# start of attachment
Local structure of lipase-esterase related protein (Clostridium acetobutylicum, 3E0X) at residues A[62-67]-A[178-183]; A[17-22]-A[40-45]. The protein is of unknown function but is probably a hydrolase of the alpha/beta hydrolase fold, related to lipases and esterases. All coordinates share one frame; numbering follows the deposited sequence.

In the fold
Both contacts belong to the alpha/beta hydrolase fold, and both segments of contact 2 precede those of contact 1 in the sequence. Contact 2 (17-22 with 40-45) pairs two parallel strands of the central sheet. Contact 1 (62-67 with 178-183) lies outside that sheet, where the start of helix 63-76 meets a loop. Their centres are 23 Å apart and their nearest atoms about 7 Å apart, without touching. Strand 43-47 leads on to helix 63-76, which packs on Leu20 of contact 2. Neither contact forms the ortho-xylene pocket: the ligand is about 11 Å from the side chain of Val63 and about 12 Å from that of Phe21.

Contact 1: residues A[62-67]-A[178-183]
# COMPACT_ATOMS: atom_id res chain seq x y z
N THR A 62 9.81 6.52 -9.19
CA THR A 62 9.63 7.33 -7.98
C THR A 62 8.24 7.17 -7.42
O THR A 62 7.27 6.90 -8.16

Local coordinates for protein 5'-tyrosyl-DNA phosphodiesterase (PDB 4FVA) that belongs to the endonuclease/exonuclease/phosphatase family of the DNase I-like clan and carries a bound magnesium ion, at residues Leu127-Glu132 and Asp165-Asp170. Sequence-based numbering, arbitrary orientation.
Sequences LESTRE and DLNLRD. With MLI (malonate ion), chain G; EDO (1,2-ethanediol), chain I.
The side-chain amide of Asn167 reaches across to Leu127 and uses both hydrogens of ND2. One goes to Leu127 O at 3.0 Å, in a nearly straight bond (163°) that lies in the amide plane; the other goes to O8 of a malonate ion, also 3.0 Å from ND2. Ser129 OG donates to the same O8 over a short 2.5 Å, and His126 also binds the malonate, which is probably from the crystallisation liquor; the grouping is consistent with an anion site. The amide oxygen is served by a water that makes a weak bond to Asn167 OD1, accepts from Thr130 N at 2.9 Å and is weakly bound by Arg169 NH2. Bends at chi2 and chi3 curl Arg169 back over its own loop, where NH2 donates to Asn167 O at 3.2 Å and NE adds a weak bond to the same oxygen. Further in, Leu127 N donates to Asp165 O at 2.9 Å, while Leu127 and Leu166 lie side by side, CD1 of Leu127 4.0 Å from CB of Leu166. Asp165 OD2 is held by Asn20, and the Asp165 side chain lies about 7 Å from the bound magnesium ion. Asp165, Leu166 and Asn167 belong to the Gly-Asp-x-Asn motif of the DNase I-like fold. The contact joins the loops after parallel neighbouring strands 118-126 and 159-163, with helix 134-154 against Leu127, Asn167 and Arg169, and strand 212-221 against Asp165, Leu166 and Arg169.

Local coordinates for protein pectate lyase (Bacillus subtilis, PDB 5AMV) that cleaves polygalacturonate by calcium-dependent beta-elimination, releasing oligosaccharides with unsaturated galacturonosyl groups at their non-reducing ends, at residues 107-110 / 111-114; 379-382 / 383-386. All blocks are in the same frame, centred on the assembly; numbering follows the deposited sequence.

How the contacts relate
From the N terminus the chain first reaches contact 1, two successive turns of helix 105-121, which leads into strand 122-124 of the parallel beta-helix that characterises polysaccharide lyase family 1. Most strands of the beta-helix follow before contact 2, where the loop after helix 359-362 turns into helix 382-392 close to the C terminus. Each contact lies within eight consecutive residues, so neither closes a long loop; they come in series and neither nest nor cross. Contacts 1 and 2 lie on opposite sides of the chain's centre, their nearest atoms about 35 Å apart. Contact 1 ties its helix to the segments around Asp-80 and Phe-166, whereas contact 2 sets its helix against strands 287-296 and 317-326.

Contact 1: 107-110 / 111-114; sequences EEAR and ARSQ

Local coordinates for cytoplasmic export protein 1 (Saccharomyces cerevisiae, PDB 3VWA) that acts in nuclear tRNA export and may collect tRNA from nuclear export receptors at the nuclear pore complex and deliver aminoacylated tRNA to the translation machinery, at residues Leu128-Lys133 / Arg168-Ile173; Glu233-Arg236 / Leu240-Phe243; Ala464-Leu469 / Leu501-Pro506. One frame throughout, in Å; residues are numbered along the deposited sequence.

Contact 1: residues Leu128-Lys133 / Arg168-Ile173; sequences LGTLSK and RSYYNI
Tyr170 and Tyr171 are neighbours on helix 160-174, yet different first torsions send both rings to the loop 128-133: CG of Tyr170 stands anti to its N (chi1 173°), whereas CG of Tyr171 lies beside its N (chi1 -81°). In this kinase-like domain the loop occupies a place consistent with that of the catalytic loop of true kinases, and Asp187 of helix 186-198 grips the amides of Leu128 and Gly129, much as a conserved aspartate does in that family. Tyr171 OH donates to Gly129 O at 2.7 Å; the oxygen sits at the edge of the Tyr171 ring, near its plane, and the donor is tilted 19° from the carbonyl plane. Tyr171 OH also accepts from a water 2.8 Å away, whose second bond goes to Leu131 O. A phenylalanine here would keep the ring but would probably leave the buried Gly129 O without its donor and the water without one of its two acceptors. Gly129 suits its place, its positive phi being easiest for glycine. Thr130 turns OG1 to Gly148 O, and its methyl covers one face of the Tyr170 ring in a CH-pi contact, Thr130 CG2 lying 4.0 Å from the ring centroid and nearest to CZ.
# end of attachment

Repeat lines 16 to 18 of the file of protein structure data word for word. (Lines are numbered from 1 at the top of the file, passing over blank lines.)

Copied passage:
Contact 1: 107-110 / 111-114; sequences EEAR and ARSQ

Local coordinates for cytoplasmic export protein 1 (Saccharomyces cerevisiae, PDB 3VWA) that acts in nuclear tRNA export and may collect tRNA from nuclear export receptors at the nuclear pore complex and deliver aminoacylated tRNA to the translation machinery, at residues Leu128-Lys133 / Arg168-Ile173; Glu233-Arg236 / Leu240-Phe243; Ala464-Leu469 / Leu501-Pro506. One frame throughout, in Å; residues are numbered along the deposited sequence.

Contact 1: residues Leu128-Lys133 / Arg168-Ile173; sequences LGTLSK and RSYYNI